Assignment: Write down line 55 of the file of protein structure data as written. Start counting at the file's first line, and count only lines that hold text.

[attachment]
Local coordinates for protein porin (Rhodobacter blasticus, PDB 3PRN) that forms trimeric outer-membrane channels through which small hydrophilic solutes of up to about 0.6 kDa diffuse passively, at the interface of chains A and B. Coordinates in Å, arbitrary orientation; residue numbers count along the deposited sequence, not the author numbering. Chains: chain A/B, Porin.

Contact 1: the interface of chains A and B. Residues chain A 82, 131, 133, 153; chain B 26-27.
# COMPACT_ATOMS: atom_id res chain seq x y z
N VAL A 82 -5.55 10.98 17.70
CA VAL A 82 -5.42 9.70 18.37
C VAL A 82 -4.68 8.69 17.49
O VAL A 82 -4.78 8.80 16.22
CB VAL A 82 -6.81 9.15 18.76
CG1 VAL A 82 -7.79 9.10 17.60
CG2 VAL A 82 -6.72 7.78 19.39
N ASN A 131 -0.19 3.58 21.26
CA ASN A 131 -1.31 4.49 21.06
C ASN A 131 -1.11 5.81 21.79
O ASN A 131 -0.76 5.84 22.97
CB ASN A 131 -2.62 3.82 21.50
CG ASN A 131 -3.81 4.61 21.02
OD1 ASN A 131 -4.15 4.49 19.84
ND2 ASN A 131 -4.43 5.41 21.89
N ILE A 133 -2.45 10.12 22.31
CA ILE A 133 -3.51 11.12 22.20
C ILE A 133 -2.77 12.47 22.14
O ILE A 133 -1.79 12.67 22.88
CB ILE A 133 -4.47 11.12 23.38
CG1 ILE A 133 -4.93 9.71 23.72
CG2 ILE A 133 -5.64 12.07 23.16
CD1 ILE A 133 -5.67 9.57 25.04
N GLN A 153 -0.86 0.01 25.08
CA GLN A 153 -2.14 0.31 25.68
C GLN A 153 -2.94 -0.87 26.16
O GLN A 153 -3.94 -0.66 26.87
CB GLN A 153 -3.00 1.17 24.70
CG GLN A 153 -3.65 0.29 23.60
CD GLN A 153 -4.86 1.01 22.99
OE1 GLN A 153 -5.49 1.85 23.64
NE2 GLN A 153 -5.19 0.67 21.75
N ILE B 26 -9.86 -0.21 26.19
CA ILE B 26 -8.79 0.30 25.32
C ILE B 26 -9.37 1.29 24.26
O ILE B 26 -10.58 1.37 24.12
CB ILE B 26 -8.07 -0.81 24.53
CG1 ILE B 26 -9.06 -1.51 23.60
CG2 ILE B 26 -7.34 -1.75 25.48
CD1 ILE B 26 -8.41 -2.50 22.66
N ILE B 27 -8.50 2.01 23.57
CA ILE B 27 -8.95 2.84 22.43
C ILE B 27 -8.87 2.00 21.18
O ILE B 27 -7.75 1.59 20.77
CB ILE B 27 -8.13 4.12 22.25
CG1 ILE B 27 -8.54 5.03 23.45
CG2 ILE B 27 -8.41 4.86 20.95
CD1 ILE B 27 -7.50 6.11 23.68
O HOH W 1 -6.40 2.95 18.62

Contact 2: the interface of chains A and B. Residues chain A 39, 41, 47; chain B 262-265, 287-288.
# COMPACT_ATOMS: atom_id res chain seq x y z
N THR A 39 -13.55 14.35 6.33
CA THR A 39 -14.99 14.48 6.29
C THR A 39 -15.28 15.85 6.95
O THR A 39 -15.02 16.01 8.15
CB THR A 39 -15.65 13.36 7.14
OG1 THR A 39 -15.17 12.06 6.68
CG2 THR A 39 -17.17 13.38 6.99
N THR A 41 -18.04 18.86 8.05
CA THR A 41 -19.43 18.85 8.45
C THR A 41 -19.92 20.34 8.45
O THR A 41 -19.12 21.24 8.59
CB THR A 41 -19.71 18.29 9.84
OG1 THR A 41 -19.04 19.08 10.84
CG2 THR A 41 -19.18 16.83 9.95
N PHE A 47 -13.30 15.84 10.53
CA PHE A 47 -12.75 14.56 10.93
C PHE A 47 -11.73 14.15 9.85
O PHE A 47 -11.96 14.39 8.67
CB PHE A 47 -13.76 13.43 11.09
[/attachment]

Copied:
N THR A 39 -13.55 14.35 6.33